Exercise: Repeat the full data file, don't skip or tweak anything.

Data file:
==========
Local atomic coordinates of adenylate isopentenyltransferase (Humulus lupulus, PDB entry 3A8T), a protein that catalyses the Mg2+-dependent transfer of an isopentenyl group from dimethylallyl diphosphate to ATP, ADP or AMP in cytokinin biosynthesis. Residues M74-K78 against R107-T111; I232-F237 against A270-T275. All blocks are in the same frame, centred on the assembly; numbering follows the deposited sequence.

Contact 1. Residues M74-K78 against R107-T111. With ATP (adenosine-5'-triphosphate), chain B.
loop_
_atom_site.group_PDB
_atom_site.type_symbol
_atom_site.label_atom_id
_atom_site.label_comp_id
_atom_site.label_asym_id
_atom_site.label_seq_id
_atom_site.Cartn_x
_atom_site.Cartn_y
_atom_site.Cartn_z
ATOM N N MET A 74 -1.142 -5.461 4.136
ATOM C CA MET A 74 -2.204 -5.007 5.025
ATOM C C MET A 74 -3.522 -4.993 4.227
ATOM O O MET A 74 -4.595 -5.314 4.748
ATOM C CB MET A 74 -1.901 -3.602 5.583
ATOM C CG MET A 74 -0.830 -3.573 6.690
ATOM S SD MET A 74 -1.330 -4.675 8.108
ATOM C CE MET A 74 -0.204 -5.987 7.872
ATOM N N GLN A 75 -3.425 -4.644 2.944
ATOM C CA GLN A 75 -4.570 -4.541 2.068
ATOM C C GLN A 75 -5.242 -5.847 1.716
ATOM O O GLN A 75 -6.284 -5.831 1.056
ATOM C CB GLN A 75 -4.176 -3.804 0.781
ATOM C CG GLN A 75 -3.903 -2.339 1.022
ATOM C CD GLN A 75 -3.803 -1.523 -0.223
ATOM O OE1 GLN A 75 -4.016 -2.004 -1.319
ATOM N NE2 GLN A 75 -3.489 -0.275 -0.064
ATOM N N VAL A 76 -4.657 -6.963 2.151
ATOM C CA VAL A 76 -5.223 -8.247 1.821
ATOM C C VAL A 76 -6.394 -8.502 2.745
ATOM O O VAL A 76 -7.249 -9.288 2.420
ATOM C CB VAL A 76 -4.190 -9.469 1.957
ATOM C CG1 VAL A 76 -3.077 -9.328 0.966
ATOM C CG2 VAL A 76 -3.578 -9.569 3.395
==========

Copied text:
Local atomic coordinates of adenylate isopentenyltransferase (Humulus lupulus, PDB entry 3A8T), a protein that catalyses the Mg2+-dependent transfer of an isopentenyl group from dimethylallyl diphosphate to ATP, ADP or AMP in cytokinin biosynthesis. Residues M74-K78 against R107-T111; I232-F237 against A270-T275. All blocks are in the same frame, centred on the assembly; numbering follows the deposited sequence.

Contact 1. Residues M74-K78 against R107-T111. With ATP (adenosine-5'-triphosphate), chain B.
loop_
_atom_site.group_PDB
_atom_site.type_symbol
_atom_site.label_atom_id
_atom_site.label_comp_id
_atom_site.label_asym_id
_atom_site.label_seq_id
_atom_site.Cartn_x
_atom_site.Cartn_y
_atom_site.Cartn_z
ATOM N N MET A 74 -1.142 -5.461 4.136
ATOM C CA MET A 74 -2.204 -5.007 5.025
ATOM C C MET A 74 -3.522 -4.993 4.227
ATOM O O MET A 74 -4.595 -5.314 4.748
ATOM C CB MET A 74 -1.901 -3.602 5.583
ATOM C CG MET A 74 -0.830 -3.573 6.690
ATOM S SD MET A 74 -1.330 -4.675 8.108
ATOM C CE MET A 74 -0.204 -5.987 7.872
ATOM N N GLN A 75 -3.425 -4.644 2.944
ATOM C CA GLN A 75 -4.570 -4.541 2.068
ATOM C C GLN A 75 -5.242 -5.847 1.716
ATOM O O GLN A 75 -6.284 -5.831 1.056
ATOM C CB GLN A 75 -4.176 -3.804 0.781
ATOM C CG GLN A 75 -3.903 -2.339 1.022
ATOM C CD GLN A 75 -3.803 -1.523 -0.223
ATOM O OE1 GLN A 75 -4.016 -2.004 -1.319
ATOM N NE2 GLN A 75 -3.489 -0.275 -0.064
ATOM N N VAL A 76 -4.657 -6.963 2.151
ATOM C CA VAL A 76 -5.223 -8.247 1.821
ATOM C C VAL A 76 -6.394 -8.502 2.745
ATOM O O VAL A 76 -7.249 -9.288 2.420
ATOM C CB VAL A 76 -4.190 -9.469 1.957
ATOM C CG1 VAL A 76 -3.077 -9.328 0.966
ATOM C CG2 VAL A 76 -3.578 -9.569 3.395